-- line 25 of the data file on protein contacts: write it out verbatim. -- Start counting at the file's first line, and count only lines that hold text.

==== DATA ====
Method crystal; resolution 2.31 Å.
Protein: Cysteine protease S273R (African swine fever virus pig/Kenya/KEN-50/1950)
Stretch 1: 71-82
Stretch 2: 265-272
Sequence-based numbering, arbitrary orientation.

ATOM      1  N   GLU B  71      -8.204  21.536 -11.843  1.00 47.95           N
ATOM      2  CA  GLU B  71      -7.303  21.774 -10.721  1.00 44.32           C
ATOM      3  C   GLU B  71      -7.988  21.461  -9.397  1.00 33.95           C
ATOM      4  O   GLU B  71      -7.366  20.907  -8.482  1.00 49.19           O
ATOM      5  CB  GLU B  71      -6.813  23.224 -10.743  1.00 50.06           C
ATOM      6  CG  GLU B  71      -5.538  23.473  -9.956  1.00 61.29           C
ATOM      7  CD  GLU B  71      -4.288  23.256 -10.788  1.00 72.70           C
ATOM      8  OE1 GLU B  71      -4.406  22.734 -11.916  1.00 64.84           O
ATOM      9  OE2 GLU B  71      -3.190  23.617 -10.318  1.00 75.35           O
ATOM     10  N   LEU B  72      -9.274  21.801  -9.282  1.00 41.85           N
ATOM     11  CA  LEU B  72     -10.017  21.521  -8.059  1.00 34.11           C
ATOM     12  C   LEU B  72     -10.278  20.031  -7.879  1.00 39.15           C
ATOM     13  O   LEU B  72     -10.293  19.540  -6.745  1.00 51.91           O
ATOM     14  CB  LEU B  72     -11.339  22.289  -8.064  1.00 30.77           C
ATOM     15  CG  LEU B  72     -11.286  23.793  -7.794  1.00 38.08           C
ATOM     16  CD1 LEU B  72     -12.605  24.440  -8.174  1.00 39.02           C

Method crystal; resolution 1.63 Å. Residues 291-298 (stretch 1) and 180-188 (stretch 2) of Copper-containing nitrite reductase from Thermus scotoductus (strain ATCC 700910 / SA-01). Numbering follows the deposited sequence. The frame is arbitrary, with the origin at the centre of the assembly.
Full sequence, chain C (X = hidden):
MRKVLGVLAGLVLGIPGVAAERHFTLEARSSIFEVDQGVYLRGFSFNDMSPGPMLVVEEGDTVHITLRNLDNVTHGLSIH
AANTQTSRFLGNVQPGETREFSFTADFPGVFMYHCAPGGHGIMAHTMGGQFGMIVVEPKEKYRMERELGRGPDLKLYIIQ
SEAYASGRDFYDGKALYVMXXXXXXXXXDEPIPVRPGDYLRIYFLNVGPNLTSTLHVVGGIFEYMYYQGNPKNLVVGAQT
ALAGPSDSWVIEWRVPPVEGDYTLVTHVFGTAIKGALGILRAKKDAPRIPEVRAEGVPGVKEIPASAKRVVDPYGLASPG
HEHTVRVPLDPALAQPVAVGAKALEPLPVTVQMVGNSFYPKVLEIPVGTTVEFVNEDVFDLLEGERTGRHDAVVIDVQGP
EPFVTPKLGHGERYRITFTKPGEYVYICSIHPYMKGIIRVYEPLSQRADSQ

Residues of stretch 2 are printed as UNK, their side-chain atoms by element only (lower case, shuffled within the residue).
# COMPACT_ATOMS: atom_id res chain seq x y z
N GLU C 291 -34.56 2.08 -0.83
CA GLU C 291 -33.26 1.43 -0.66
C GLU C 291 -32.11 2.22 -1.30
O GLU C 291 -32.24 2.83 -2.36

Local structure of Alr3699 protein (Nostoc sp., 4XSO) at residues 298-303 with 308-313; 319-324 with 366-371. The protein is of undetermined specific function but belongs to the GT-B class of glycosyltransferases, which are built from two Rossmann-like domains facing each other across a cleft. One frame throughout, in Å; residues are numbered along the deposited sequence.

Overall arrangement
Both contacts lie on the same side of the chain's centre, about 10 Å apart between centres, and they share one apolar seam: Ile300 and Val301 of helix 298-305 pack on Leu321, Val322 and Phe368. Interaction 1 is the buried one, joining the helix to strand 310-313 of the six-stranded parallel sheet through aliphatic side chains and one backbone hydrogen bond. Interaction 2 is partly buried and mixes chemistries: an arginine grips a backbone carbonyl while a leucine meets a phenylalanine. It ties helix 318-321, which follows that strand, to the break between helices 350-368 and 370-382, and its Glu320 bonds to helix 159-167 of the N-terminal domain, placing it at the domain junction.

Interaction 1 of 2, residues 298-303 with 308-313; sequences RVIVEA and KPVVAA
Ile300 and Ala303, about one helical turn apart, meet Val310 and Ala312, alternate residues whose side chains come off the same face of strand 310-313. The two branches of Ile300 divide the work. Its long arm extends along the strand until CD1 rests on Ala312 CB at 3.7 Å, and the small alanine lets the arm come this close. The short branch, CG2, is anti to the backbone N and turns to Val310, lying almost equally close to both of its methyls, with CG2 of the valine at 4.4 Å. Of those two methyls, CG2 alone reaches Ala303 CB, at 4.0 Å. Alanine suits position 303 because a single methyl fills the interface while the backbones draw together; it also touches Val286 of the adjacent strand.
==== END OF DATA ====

AANTQTSRFLGNVQPGETREFSFTADFPGVFMYHCAPGGHGIMAHTMGGQFGMIVVEPKEKYRMERELGRGPDLKLYIIQ